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Things to Do in Tangier

A cultural melting pot and one of Morocco’s most unique cities, Tangier’s cosmopolitan roots date back to the post-WWII years, when the city was designated as an “International Zone” co-governed by France, Spain, Britain, and six other countries. Today, the European influence remains, from the elegant French architecture of the Ville Nouvelle (New Town) to the French and Spanish that are spoken alongside the native Arabic, and its strategic location on the Strait of Gibraltar draws a constant stream of cruise visitors and expatriates.

Few visitors fail to be enchanted by the White City of Tangier, so-called for the row upon row of whitewashed buildings that line its streets, as it’s a city that oozes character. With its buzzing port, sun-soaked beaches, colorful art galleries and cluster of hookah cafés, Tangier’s bohemian vibe is alive and well, and it’s easy to see why so many iconic figures have visited—Tennessee Williams, William S. Burroughs, Truman Capote and of course, the Rolling Stones have all been inspired by its magic.
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Cape Spartel
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Located west of Tangier, Cape Spartel is the northwesternmost point of Africa, where the Atlantic Ocean meets the Mediterranean Sea. Rising 1,000 feet (305 meters) above sea level, Cape Spartel is known for its stunning views and dramatic coastal roads, and includes a lighthouse dating from 1864.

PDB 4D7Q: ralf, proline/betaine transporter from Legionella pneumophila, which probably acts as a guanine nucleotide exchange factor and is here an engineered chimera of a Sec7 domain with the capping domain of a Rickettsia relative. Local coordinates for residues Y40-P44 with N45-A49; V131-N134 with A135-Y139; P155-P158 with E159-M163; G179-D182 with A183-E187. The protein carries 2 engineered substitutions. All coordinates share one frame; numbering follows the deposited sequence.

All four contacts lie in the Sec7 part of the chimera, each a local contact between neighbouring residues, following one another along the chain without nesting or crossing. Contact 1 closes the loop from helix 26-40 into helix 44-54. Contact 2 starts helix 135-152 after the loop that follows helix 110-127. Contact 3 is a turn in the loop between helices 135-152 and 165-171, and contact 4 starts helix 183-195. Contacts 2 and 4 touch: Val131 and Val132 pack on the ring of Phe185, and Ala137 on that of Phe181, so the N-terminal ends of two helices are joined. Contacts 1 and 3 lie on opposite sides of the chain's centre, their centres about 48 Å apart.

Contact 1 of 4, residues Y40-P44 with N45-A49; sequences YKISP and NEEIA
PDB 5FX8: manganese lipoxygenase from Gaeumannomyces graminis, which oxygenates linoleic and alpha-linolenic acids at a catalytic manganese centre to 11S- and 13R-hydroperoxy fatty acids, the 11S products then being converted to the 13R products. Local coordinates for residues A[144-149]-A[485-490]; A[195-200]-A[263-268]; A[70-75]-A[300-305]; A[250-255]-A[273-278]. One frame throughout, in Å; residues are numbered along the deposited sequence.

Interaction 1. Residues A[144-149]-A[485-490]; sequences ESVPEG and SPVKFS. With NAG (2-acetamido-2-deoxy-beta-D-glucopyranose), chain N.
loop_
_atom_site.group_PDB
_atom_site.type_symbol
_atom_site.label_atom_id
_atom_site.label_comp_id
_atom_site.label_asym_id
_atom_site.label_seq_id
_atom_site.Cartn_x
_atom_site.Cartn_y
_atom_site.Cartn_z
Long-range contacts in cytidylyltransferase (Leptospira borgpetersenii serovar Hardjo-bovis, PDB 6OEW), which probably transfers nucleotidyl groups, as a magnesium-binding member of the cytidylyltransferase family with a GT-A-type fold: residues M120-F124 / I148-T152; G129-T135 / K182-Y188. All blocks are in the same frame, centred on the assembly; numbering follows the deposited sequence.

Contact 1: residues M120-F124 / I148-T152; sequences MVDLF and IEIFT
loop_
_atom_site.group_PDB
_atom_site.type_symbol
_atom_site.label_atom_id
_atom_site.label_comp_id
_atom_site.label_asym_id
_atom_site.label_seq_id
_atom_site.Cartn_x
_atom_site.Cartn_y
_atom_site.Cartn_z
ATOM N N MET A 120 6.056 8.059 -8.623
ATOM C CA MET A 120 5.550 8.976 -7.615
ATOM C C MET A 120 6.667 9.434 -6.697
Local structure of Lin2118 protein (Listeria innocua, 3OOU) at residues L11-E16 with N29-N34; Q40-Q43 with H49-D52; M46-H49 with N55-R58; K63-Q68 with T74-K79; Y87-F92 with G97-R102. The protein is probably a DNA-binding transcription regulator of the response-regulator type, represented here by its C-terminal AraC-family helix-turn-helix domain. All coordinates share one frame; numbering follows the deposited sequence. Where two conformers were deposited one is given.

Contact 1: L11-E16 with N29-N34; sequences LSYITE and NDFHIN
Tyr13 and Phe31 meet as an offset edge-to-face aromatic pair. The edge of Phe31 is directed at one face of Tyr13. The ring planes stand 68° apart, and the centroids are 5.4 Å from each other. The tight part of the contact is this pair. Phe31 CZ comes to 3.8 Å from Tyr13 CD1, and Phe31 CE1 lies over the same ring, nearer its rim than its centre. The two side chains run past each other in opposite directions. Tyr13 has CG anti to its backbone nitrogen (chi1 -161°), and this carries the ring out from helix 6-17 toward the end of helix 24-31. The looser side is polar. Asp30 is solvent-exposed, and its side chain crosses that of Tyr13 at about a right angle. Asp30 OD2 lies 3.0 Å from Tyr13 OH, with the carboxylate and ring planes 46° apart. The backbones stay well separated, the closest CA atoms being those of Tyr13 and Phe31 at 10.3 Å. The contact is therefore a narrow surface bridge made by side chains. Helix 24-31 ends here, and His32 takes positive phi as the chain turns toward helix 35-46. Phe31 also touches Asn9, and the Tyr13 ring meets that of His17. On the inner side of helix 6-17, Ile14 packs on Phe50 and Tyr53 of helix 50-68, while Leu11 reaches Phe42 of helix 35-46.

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Caves of Hercules
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Located 7 miles (14 kilometers) west of Tangier, near Cape Spartel, the Caves of Hercules is one of the area’s top attractions. Discovered in 1906, the cave extends for 18.6 miles (30 kilometers) and is both natural and man-made. It features two openings, one to land and one to sea, with the latter known as the “Map of Africa” for its distinctive shape.

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Gibraltar
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There’s really nowhere quite like Gibraltar: a little piece of England looking out from Spain to the coast of Africa with a rock fabled in ancient mythology and the only wild monkey population in Europe. Gibraltar was handed over to the British by Spain in the 18th century, and British it has remained ever since, despite Spain's best efforts to get it to accept its sovereignty. The famous Rock of Gibraltar is a chunk of limestone rearing up over the city and overrun by Barbary macaques—legend says that if these monkeys leave the rock, so will the British leave Gibraltar.

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